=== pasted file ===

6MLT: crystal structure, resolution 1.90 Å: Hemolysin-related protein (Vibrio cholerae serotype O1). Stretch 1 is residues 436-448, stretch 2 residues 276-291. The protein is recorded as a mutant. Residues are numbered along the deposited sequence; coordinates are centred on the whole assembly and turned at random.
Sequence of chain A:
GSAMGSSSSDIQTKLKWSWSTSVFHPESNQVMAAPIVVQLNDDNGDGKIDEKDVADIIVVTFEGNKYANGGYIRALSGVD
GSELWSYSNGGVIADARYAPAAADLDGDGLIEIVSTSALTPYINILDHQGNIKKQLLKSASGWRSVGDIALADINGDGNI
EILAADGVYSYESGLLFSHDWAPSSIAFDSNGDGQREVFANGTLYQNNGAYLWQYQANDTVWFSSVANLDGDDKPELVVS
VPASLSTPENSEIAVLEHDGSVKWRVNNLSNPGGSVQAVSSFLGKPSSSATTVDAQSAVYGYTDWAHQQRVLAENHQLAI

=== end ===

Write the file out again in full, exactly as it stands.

6MLT: crystal structure, resolution 1.90 Å: Hemolysin-related protein (Vibrio cholerae serotype O1). Stretch 1 is residues 436-448, stretch 2 residues 276-291. The protein is recorded as a mutant. Residues are numbered along the deposited sequence; coordinates are centred on the whole assembly and turned at random.
Sequence of chain A:
GSAMGSSSSDIQTKLKWSWSTSVFHPESNQVMAAPIVVQLNDDNGDGKIDEKDVADIIVVTFEGNKYANGGYIRALSGVD
GSELWSYSNGGVIADARYAPAAADLDGDGLIEIVSTSALTPYINILDHQGNIKKQLLKSASGWRSVGDIALADINGDGNI
EILAADGVYSYESGLLFSHDWAPSSIAFDSNGDGQREVFANGTLYQNNGAYLWQYQANDTVWFSSVANLDGDDKPELVVS
VPASLSTPENSEIAVLEHDGSVKWRVNNLSNPGGSVQAVSSFLGKPSSSATTVDAQSAVYGYTDWAHQQRVLAENHQLAI